As I wrote last week, when we ask the wrong question we most often get the wrong answer. As with the "jobs problem" — in Klamath County as well as nationwide — the problem our country faces is not the lack of jobs. Yes, you read that correctly. The problem is NOT jobs. The lack of jobs are a mere symptom of the real problem.
The real problem lies in the fact that we have an economy that is stuck in the mud and sliding backwards quickly. It's like we're slipping down the side of a muddy bank towards the abyss in slow motion. These are the things nightmares are made of — except what makes this worse is we are awake while this is all happening and it's all too real.
Yet our President is focused on creating jobs. And when the President is focused on the wrong issue, so often follows the nation. We are so far off course that now others are coming up with "job solutions" or "job fixes". This is meaningless, and worse very dangerous. For example, U. S. Representative Jesse Jackson, Jr., son of the famous Reverend Jesse Jackson, is now proposing that the Federal Government hire all 15 million unemployed people for around $40,000/year.
The congressman doesn't just stop there. He wants the Federal Government to bail out all cities, counties and states that are in the red. The total cost of his grand idea is $804 billion — and that is just for year one. All of these new Federal employees will all be entitled to a pay raise each year. So to make Mr. Jackson's job solution work, $804 billion is just the "start up" cost for fixing our jobs problem.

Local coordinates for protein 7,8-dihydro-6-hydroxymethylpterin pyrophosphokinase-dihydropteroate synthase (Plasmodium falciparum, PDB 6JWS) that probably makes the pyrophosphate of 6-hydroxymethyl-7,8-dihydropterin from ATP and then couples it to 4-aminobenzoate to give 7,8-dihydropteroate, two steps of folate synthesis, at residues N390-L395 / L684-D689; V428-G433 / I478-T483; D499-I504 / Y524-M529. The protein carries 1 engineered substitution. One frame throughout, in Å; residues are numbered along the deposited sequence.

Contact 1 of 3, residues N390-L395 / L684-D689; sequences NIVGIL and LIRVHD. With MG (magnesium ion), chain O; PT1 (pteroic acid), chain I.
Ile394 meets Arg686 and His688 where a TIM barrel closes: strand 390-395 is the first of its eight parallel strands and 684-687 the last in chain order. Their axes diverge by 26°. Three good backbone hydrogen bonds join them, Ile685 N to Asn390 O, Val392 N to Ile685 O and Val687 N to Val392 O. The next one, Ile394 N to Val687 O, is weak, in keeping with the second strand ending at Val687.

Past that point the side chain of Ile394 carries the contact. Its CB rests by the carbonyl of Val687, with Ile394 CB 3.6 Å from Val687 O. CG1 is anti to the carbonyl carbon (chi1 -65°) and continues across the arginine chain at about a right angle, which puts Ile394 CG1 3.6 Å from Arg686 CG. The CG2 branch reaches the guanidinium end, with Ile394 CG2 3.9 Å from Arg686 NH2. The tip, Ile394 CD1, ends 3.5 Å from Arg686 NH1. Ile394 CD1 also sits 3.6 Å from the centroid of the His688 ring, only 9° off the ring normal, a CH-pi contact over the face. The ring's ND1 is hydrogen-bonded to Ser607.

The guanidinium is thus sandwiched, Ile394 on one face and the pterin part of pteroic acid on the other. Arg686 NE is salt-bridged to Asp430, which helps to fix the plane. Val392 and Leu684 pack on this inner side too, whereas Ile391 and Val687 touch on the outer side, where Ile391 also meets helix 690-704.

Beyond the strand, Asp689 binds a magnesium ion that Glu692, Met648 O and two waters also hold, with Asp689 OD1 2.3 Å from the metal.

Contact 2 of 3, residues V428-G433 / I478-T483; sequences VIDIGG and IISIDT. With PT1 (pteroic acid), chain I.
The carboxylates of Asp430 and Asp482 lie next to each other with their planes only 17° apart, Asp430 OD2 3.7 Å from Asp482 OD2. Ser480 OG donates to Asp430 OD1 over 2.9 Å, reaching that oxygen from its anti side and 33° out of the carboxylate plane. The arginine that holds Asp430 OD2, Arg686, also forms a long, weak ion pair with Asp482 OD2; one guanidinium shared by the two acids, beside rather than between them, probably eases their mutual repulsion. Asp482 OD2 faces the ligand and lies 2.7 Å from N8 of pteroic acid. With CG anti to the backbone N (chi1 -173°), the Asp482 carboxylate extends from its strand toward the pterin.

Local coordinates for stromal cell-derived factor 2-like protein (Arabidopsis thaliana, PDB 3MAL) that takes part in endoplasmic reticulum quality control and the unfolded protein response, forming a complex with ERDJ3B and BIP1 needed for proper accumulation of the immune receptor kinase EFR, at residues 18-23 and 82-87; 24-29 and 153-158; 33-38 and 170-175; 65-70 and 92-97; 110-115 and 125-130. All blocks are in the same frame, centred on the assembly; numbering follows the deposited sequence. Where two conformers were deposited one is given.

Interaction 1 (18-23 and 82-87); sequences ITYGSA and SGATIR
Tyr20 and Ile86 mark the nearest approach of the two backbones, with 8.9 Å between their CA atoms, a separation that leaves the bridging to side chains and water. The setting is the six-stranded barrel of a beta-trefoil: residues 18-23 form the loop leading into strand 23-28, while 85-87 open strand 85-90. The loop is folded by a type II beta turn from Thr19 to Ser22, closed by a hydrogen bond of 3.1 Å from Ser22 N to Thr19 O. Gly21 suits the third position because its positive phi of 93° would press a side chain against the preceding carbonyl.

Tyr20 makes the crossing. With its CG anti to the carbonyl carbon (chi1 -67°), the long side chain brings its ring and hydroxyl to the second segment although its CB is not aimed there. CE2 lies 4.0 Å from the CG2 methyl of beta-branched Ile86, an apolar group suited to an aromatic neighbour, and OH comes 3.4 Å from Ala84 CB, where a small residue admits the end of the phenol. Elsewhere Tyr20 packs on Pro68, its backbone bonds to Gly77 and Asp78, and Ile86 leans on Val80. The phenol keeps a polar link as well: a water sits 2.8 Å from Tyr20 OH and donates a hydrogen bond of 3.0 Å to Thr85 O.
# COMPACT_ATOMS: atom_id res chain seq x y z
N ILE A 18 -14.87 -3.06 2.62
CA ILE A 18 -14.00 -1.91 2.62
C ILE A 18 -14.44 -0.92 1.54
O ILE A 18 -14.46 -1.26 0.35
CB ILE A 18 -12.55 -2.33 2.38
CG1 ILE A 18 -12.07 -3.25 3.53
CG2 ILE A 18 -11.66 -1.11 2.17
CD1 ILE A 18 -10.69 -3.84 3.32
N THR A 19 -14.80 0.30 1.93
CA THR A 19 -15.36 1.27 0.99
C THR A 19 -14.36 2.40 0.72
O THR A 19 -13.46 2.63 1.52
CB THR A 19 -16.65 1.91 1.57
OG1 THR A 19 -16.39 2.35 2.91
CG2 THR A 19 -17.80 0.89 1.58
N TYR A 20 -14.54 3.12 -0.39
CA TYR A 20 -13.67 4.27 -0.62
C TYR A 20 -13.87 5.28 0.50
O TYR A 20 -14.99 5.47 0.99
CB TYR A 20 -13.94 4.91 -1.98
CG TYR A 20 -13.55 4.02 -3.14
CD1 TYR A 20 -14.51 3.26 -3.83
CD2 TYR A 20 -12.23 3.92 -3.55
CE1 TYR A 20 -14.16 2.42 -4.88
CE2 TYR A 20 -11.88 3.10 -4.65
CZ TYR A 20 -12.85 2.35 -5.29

I'm not sure if Congressman Jackson understands that the Federal Government borrows 42¢ for every dollar it spends. Moreover Federal employees, in general, do not create wealth. So to support Mr. Jackson's grand plan it means the burden falls to the rest of us to support his brilliant solution.
Again, I can't stress enough, asking the wrong question leads to the wrong answer.
What this nation needs is exactly what Klamath County needs — to create a business climate where those with money are once again willing to risk and invest it. Until that happens those with capital will sit on it or go elsewhere. However, before you scold those "rich people" for being "greedy", we all act this way. Don't think for a moment "capitalists" are any different than you or I. If the opportunity was 98% to take $100 and make $200 in less than a month, most of us would jump at that opportunity. But if the chances were only 5%, then the answer is "No way, Jose!" At 5% we'd look for a better opportunity or just wait until something better came along.
Jobs are not the problem — it's the business environment that stinks. Until that problem is fixed, no "jobs" plan will save the day.